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Congregational peace training materials soon to be released


Sidebar: Pilot congregations comment on Second Mile

by Tony Krabill

ELKHART, Ind. (MC USA) – Last year, 20 Church of the Brethren and Mennonite congregations sampled the Second Mile congregational peace-training curriculum. Here is some feedback from those who participated:

"The study [of Second Mile] has generated good discussion, new ideas, and valuable storytelling around the theme of what it means to be a peacemaker in all areas of life."

Nancy Sollenberger Heishman, co-pastor
First Church of the Brethren
Harrisburg, Pa.

"Lao people learn that if someone does something to you, you are supposed to fight back. But we learned with Second Mile that there is something different [than that] in the teaching of Jesus and in Mennonite peace theology."

Kuaying Teng, co-pastor
Lao Christian Fellowship
St. Catharines, Ont.

"We have one adult Sunday school class and the numbers usually fluctuate; but when we studied Second Mile, attendance was better than usual. We also have ethnic and non-ethnic Mennonites in our congregation, so this provided a way to talk about the historical aspects of peace, as well as some of the challenges of the Anabaptist lifestyle – something we don’t often find ourselves talking about."

Sherwyn Smeltzer
Immanuel Mennonite Church
Harrisonburg, Va.

"The quarter ended and our group wanted to keep going! The lessons on war, peace and financial issues were the most popular. It was very practical for a city congregation. With crime in the city, questions about war and peace are ever-present things in our neighborhood."

Linda Baker
Living Water Community Church
Chicago, Ill.

"I currently serve on the church’s peace committee and feel the material takes a hard look at many of the issues a Christian must investigate in order to follow a path of peace. Our group felt the leaflet format was a helpful and fresh approach to curriculum material. The history segments were especially helpful."

Wendell Eller, associate pastor for visitation and peace committee member
Bridgewater Church of the Brethren
Bridgewater, Va.

"We found the variety of teaching methods and suggestions to be helpful as well as the peace-related categories of subjects offered within the curriculum. We think it is important to study peace on a more holistic approach than simply as opposition to violence or involvement in the military."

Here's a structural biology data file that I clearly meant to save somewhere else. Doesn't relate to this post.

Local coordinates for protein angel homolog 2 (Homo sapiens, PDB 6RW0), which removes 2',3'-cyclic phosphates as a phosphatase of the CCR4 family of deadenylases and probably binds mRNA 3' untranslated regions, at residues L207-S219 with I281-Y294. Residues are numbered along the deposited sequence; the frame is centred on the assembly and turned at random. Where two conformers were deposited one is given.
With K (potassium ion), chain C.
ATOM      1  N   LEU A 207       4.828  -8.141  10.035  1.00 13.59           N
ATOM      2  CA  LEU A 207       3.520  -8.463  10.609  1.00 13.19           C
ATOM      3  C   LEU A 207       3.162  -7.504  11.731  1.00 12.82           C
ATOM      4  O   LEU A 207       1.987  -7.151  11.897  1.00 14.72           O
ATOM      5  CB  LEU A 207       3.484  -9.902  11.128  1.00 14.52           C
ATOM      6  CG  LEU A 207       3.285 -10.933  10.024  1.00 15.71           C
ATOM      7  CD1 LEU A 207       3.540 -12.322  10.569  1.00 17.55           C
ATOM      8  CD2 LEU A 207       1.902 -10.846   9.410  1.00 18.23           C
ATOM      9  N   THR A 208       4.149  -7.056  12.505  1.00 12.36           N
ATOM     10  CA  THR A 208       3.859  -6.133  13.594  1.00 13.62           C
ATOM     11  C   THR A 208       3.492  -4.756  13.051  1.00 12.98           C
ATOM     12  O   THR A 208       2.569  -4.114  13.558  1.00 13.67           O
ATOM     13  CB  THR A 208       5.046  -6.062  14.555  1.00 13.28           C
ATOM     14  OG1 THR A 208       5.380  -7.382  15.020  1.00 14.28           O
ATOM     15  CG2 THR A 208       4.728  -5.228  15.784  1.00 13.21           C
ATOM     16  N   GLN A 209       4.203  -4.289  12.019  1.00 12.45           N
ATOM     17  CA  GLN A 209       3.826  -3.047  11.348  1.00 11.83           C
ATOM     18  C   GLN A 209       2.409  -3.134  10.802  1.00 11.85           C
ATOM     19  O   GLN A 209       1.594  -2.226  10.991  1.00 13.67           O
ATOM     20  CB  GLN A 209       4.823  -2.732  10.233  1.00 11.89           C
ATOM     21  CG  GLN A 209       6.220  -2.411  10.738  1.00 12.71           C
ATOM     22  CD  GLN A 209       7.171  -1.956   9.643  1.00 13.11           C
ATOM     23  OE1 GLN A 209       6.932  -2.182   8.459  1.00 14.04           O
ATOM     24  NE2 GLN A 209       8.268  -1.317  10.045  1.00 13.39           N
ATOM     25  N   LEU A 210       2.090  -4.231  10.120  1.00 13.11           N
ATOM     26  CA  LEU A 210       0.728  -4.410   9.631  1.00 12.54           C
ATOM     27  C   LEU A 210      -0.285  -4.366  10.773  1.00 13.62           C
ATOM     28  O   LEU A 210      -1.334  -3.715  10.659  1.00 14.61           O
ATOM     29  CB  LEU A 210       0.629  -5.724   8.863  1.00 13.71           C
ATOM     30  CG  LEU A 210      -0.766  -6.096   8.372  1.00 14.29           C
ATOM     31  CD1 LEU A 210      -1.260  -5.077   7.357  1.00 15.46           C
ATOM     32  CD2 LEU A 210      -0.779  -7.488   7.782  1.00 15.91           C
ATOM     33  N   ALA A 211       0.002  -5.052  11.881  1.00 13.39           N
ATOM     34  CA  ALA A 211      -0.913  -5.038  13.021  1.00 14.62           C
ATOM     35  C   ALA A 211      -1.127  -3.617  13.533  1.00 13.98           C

Jim Good, adult Sunday school superintendent
First Mennonite Church
Richmond, Va.

"Second Mile: A Peace Journey for Congregations" is sponsored by the Church of the Brethren, Mennonite Church USA, Mennonite Church Canada, and Mennonite Central Committee’s U.S. and Canadian offices.

The first pathway in the Second Mile series, The Land that I Will Show You will be available Aug. 16 from Faith & Life Resources, a division of Mennonite Publishing House, 1-800-743-2484, or A 40-page leader’s guidebook is also available free of charge by visiting


ELKHART, Ind. and WINNIPEG, Manitoba (MC USA/MC Canada)—A new resource will soon be available to help congregations take fresh steps toward sharing Christ’s way of peace. "Second Mile: A Peace Journey for Congregations" is slated for release by the Faith and Life Resources division of Mennonite Publishing House in mid-August.

Second Mile is as an educational tool for congregations who want to proclaim Christ’s peace in a broken world. It refers to Jesus’ invitation to his followers if asked to carry a soldier’s goods one mile – to also go the second mile. The project is sponsored by the Church of the Brethren (COB), Mennonite Church USA, Mennonite Church Canada and Mennonite Central Committee’s U.S. and Canadian offices.

"We wanted this to be more than just a Sunday school curriculum where people agree that this is what they believe and then go home and eat pot roast," said Doug Krehbiel, the former Commission on Home Ministries (CHM) director of peace and justice who initially led the steering committee that first worked on the project.